One Health Challenges

Program Dates: May 28, 2023 - June 14, 2023

Madagascar has some of the highest levels of biodiversity on the planet; however, this is coupled with numerous anthropogenic threats resulting from immense, widespread poverty. As a result, Madagascar is known as a key biodiversity hotspot and a top conservation and humanitarian priority global site. The OneHealth concept suggests that human, animal, and environmental health are all intrinsically linked and improvements to one must consider and address the others. This program focuses on conservation and human-livelihood issues in Madagascar with the aim of developing OneHealth research approaches to address these needs. The Andasibe-Mantadia region of Madagascar provides a unique backdrop for this  course. Students will visit, explore, and help collect data on the many lemur, carnivore, chameleon, and plant  species (most occurring nowhere else in the world) occupying Madagascar’s most visited protected rainforest site. Students will track and record calls of wild Indri (primate) populations and set up camera traps to monitor cryptic fosa in rainforest habitat. At the same time, students will visit local villages bordering these protected areas, meet with community organizers, interview health care workers, and connect with the community through various planned experiences such as cooking demonstrations, working in community gardens and  school gardens, engaging in conservation experiences with Malagasy guides, and learning from Malagasy community leaders about their service organizations.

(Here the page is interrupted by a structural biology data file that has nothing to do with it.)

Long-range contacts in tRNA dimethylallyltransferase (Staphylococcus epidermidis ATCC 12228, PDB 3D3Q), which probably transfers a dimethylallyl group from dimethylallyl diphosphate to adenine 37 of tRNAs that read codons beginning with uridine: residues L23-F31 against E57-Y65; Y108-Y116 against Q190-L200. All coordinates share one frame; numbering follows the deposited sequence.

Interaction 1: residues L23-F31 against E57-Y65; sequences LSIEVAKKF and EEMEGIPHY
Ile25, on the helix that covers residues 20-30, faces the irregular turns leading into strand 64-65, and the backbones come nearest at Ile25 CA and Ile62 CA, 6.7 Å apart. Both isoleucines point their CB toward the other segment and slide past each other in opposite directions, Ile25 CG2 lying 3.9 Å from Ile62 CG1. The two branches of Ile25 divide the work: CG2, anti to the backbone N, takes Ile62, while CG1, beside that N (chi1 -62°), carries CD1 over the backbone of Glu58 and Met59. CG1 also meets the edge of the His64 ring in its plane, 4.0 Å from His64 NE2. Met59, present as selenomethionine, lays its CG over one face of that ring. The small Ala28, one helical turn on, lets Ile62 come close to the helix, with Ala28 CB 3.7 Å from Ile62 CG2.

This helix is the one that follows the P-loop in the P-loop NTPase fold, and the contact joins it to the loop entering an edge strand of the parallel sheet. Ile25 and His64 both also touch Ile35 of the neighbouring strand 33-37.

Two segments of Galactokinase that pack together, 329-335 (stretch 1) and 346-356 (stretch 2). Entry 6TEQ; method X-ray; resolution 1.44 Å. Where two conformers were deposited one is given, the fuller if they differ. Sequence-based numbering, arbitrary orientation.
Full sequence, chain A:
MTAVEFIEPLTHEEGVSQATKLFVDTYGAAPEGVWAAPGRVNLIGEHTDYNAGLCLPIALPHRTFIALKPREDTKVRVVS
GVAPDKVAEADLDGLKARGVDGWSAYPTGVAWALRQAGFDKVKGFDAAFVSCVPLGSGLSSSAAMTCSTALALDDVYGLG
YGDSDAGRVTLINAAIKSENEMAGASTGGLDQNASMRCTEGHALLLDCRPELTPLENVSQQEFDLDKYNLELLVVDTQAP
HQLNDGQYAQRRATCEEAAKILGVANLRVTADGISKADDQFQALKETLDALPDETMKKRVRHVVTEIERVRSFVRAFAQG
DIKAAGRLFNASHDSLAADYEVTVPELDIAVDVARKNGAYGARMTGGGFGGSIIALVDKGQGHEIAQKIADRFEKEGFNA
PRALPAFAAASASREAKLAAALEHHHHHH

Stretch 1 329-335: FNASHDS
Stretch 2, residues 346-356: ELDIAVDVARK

Students in this course will see and experience the interconnectedness of human, wildlife, and environmental health up close and personal. Students will participate in research and interact with multiple non-profit and government organizations working in this community. By the end of this course, students will have a greater understanding of the OneHealth concept and its approach to addressing conservation and human priorities in a biodiversity hotspot.  



Antananarivo also known by its colonial shorthand form Tana, is the capital and largest city of Madagascar. The administrative area of the city, known as Antananarivo-Renivohitra ("Antananarivo-Mother Hill" or "Antananarivo-Capital"), is the capital of Analamanga region. The city served as the capital of the Kingdom of Imerina until 1710, when Imerina split into four warring quadrants. Antananarivo became the capital of the southern quadrant until 1794, when King Andrianampoinimerina of Ambohimanga captured the province and restored it as capital of a united Kingdom of Imerina, also bringing neighboring ethnic groups under Merina control. These conquests continued under his son, Radama I, who eventually controlled over two-thirds of the island, leading him to be considered the King of Madagascar by European diplomats. Antananarivo remained the island's capital after Madagascar was colonized by the French in 1897, and after independence in 1960.


Andasibe is a rural municipality in Madagascar. It belongs to the district of Moramanga, which is a part of Alaotra-Mangoro Region. The population of the commune was estimated to be approximately 13493 in 2006. (Source: Wikipedia)



Program participans will enroll in one course from the following selection.

Course Prefix

Course Name



CHS 4530

Madagascar Study Abroad: One Health Challenges


Alisha Farris & Zach Farris

CHS 5530 

Madagascar Study Abroad: One Health Challenges


Alisha Farris & Zach Farris


Faculty Leaders

Dr. Alisha Farris
Associate Professor